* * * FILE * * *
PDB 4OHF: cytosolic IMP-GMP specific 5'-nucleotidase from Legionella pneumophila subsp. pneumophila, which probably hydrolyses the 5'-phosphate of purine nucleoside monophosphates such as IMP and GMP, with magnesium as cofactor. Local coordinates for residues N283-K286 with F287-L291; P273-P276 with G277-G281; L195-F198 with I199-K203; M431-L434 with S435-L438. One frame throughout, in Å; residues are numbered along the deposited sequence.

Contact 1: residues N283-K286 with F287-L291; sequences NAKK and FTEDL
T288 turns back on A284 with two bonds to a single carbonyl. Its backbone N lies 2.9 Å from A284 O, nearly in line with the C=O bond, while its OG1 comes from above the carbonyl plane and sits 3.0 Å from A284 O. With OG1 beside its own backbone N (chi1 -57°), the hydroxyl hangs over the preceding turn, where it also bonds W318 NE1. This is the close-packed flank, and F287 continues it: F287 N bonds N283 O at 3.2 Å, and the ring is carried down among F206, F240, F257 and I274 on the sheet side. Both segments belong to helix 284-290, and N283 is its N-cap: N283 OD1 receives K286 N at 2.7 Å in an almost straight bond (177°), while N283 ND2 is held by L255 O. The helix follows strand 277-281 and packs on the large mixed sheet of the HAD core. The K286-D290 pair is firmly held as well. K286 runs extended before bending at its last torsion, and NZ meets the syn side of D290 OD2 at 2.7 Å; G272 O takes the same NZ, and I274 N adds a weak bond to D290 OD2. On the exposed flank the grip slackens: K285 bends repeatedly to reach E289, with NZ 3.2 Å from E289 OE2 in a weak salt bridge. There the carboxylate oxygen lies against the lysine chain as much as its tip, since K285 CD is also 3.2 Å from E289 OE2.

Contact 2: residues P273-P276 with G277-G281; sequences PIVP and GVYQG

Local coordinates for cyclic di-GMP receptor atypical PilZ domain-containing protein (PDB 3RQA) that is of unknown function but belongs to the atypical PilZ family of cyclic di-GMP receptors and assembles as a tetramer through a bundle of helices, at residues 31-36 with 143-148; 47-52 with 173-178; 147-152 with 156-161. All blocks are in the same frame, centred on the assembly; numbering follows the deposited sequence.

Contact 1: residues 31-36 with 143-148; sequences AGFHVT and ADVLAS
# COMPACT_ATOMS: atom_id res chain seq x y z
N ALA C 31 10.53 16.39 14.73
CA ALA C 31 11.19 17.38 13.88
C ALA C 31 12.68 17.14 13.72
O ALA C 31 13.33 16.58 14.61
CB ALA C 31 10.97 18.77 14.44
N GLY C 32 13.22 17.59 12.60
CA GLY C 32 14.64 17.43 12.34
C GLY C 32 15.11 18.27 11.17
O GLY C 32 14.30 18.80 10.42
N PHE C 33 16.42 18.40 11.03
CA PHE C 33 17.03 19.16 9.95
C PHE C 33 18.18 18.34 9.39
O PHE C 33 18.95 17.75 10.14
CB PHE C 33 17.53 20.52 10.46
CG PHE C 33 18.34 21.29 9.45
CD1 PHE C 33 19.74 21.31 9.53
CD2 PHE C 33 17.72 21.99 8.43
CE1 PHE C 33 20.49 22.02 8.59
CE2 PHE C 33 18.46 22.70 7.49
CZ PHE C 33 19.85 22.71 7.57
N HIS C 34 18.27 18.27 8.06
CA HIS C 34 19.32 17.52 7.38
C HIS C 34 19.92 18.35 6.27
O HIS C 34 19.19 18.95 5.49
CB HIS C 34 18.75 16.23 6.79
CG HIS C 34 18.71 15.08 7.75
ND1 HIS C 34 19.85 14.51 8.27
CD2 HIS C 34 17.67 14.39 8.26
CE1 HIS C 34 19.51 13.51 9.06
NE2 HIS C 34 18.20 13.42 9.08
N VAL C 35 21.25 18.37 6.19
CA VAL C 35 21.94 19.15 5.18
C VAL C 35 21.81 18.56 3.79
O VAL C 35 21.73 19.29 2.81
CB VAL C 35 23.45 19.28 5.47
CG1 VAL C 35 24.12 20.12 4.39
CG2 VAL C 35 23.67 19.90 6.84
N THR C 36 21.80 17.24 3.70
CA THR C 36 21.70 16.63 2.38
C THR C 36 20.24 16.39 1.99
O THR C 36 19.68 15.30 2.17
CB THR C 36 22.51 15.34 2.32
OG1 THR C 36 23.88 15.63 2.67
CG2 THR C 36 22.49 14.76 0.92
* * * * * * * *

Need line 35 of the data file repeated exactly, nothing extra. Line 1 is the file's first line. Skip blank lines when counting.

CD2 HIS C 34 17.67 14.39 8.26